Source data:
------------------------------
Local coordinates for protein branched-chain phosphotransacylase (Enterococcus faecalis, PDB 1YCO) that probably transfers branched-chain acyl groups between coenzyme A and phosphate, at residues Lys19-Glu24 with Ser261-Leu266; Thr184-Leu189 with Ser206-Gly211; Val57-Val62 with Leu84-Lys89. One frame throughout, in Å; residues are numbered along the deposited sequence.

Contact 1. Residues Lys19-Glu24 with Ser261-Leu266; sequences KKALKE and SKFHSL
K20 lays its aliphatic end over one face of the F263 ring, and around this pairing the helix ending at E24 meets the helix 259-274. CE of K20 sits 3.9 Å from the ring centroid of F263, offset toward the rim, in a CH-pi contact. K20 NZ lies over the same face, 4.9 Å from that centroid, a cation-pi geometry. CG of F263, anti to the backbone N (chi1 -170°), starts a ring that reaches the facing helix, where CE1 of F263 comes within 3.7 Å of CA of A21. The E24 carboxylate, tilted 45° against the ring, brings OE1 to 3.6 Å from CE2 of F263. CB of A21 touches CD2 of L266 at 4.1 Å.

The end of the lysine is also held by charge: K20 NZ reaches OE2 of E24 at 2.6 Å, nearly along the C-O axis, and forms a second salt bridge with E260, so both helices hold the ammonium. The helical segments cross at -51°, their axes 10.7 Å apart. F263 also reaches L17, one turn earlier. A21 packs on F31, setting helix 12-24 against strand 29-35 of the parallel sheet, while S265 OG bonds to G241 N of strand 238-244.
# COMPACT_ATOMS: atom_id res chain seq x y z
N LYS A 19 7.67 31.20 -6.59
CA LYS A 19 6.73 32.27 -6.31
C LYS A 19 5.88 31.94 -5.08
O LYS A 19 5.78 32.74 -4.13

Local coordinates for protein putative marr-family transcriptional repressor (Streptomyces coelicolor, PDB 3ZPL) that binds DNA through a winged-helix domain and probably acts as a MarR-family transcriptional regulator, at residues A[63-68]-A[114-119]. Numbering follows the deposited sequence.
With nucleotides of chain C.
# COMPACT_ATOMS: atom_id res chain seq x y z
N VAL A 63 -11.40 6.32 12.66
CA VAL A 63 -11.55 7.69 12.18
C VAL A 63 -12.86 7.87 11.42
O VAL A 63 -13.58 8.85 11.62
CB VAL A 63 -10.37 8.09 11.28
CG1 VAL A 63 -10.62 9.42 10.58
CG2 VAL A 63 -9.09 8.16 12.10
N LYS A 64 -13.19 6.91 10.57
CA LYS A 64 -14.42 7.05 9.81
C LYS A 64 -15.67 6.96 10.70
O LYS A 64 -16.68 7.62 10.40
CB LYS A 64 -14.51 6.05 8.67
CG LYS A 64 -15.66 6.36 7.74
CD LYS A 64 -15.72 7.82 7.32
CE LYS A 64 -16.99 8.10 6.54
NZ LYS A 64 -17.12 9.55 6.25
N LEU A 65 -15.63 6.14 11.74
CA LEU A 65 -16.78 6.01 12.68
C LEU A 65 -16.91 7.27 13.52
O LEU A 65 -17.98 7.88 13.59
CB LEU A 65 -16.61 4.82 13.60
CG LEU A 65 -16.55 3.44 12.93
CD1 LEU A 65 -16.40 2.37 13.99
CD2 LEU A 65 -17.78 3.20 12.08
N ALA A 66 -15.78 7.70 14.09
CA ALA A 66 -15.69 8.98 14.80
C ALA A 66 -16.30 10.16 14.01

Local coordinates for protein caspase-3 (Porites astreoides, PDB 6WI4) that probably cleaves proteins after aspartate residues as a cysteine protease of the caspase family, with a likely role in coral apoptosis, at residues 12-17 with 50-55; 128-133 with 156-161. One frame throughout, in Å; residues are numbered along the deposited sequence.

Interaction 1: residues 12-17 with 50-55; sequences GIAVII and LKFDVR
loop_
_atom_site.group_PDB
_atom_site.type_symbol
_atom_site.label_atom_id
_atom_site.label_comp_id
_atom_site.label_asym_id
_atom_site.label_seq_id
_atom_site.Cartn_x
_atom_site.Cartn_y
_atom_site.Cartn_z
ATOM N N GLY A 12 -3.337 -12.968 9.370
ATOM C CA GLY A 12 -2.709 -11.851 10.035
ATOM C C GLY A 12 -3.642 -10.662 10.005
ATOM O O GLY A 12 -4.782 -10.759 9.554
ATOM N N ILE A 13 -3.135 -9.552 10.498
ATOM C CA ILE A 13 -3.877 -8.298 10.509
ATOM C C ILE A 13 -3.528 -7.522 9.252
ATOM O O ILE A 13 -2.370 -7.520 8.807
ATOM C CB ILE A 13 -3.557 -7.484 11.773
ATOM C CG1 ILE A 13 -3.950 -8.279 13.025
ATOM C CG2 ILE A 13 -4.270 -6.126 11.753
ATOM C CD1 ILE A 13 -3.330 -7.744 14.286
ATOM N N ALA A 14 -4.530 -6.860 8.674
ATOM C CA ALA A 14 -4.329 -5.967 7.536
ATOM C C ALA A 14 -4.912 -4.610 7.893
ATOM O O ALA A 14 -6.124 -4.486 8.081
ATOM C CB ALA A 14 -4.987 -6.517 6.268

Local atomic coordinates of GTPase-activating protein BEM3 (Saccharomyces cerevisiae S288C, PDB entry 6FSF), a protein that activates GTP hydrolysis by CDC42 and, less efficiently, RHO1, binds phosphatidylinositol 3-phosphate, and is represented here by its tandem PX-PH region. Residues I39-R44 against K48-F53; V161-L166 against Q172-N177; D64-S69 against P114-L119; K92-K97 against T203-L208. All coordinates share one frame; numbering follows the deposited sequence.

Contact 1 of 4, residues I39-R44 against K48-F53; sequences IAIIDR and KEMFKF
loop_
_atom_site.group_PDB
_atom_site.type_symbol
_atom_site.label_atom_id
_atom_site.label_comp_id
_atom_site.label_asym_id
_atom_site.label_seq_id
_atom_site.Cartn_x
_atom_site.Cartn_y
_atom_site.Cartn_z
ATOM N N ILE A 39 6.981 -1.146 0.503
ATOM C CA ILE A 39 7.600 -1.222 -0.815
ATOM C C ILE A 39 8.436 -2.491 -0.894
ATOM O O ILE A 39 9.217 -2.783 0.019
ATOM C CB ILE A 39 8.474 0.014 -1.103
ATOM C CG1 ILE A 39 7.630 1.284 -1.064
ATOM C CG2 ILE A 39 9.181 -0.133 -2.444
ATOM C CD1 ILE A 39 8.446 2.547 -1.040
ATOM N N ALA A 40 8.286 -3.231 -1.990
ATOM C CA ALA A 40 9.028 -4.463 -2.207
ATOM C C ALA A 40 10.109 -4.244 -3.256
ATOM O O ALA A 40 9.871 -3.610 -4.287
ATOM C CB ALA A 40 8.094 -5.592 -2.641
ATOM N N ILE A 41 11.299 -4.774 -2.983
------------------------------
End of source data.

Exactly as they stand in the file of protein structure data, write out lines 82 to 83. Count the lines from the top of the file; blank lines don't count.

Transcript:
ATOM C CA ILE A 39 7.600 -1.222 -0.815
ATOM C C ILE A 39 8.436 -2.491 -0.894